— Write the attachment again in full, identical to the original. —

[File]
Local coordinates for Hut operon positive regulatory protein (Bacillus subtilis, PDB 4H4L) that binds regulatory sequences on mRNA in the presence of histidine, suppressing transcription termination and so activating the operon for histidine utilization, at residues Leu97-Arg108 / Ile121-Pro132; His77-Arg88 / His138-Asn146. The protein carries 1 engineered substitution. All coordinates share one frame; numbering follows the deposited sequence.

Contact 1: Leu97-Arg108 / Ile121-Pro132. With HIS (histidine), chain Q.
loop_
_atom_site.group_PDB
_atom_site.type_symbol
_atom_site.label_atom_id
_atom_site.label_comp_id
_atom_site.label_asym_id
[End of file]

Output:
Local coordinates for Hut operon positive regulatory protein (Bacillus subtilis, PDB 4H4L) that binds regulatory sequences on mRNA in the presence of histidine, suppressing transcription termination and so activating the operon for histidine utilization, at residues Leu97-Arg108 / Ile121-Pro132; His77-Arg88 / His138-Asn146. The protein carries 1 engineered substitution. All coordinates share one frame; numbering follows the deposited sequence.

Contact 1: Leu97-Arg108 / Ile121-Pro132. With HIS (histidine), chain Q.
loop_
_atom_site.group_PDB
_atom_site.type_symbol
_atom_site.label_atom_id
_atom_site.label_comp_id
_atom_site.label_asym_id